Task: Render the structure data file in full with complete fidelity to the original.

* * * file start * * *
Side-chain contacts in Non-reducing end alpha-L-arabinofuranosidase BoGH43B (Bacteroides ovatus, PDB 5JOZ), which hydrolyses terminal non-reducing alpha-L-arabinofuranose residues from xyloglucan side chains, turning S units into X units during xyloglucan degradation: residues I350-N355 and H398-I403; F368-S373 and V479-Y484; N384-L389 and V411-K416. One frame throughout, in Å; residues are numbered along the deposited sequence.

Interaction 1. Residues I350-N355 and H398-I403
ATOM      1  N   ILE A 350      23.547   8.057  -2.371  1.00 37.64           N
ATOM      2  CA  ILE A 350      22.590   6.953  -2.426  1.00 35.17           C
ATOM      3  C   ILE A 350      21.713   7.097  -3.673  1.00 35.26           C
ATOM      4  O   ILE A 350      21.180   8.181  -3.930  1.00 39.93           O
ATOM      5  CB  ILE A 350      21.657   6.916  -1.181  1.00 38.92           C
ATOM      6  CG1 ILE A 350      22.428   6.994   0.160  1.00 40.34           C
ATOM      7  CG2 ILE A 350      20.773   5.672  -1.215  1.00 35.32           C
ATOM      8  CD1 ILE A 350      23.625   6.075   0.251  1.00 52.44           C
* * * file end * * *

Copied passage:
Side-chain contacts in Non-reducing end alpha-L-arabinofuranosidase BoGH43B (Bacteroides ovatus, PDB 5JOZ), which hydrolyses terminal non-reducing alpha-L-arabinofuranose residues from xyloglucan side chains, turning S units into X units during xyloglucan degradation: residues I350-N355 and H398-I403; F368-S373 and V479-Y484; N384-L389 and V411-K416. One frame throughout, in Å; residues are numbered along the deposited sequence.

Interaction 1. Residues I350-N355 and H398-I403
ATOM      1  N   ILE A 350      23.547   8.057  -2.371  1.00 37.64           N
ATOM      2  CA  ILE A 350      22.590   6.953  -2.426  1.00 35.17           C
ATOM      3  C   ILE A 350      21.713   7.097  -3.673  1.00 35.26           C
ATOM      4  O   ILE A 350      21.180   8.181  -3.930  1.00 39.93           O
ATOM      5  CB  ILE A 350      21.657   6.916  -1.181  1.00 38.92           C
ATOM      6  CG1 ILE A 350      22.428   6.994   0.160  1.00 40.34           C
ATOM      7  CG2 ILE A 350      20.773   5.672  -1.215  1.00 35.32           C
ATOM      8  CD1 ILE A 350      23.625   6.075   0.251  1.00 52.44           C